Scheduling the pre-buy inspection was the next challenge. The owner did not want the aircraft flown away from his home airport. Only one mechanic is resident on the field where the aircraft was based, and he had done all of the maintenance on it for the past four or five years. I contacted every ABS Maintenance Academy-trained mechanic within 150 miles and none was able to travel to do the pre-buy except for one: Lou Pugliese of Flying Leaf Aviation in Asheboro, North Carolina. But Lou's schedule would not open up for about a month. This was not received well by the seller, and the broker tried to convince me to use a "mobile" mechanic that he knew. I was skeptical about using someone that was referred by the seller's broker, and after a brief conversation with that mechanic I was convinced using him would be a mistake. The seller suggested I just accept the annual inspection, which he was about to do, as a proxy for the pre-buy. I knew that would also be a mistake and threatened to walk away from the deal. As luck would have it, the shop could not get the airplane in for annual as soon as the seller had hoped. As a result, I was able to schedule Lou Pugliese to do the pre-buy just as the annual was being completed.
On the day of the pre-buy I traveled to Virginia to meet the broker, Lou, and the seller's mechanic. As I approached the shop I was full of excitement. I was going to get my first look at what might be my Bonanza! As I approached the airplane, however, my heart sank. The paint was peeling in many places and did not have any shine to it at all. The interior was serviceable, but dated. The propeller hub appeared to be leaking oil. And the engine compartment appeared neglected. However, the day would prove to be a fantastic educational experience for me.
Although I did not end up purchasing that airplane, I am glad I spent the time and money to go through this process. Lou Pugliese is a wealth of knowledge. He took the time to explain everything he was looking at, why he was looking at it, and the short- and long-term implications of everything he examined. It was an intensive six-hour primer on the Bonanza systems, airframe, and engine. At the end of the day Lou produced a three-page list of squawks, many of which should have been caught during the annual inspection that was just completed. This, of course, did not instill confidence in the quality of recent maintenance. One of the bigger ticket items Lou uncovered was a leaking right main fuel bladder. When this was pointed out the broker said, "Oh yeah, the seller told me about that. He just never fills the tanks past two-thirds full and it's not a problem." Um, yes...it is a problem.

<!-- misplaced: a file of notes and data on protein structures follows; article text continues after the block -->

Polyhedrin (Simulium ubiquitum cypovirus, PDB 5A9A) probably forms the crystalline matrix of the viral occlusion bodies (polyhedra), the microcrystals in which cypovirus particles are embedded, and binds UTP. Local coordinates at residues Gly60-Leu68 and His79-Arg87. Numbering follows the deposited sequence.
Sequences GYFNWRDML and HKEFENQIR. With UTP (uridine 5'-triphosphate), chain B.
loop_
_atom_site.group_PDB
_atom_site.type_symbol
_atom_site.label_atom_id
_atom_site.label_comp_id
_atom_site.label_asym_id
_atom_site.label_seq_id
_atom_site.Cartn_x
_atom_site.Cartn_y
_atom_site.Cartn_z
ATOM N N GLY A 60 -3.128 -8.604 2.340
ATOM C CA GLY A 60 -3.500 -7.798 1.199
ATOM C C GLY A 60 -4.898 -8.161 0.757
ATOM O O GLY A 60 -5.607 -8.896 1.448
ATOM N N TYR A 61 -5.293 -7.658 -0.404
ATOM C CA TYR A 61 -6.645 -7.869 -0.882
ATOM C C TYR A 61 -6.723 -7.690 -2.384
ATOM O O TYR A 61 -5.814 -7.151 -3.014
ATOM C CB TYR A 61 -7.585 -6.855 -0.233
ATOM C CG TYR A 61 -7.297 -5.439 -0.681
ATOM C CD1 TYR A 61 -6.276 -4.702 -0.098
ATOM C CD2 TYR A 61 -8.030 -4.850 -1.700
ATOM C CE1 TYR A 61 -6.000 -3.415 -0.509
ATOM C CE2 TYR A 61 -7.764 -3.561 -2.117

I told the broker I would not buy the airplane unless the seller agreed to replace the leaking bladder. The seller initially agreed, verbally, to do this. However, once the bids started coming in at nearly $4,000 he said the most he would do is lower the price of the airplane by $1,500. To the broker's credit, he offered to lower his commission by $500 to help facilitate the deal. I was not sure whether I should just walk away, or if perhaps this was as good as it was going to get. I needed guidance but was not sure where to turn.
Aircraft Broker vs. Buyer's Agent
Aircraft brokers are a diverse group. Brokers aren't regulated, which means that just about anyone can call himself or herself an aircraft broker. Some are well- respected professionals who specialize in certain aircraft types and will only accept listings for the very best examples of the fleet currently offered for sale. Others will take any listing that comes across their desk and don't offer much value to either the seller or the buyer. Good brokers will offer to email scans of all the logbooks along with detailed photos. If the logs are incomplete, or the broker will not email them to you, that should be a warning sign. Remember that the broker ultimately represents the interests of the seller. On the other hand, a buyer's agent representsthe best interests of the buyer. Buyer's agents are not regulated either, so youneed to do your homework.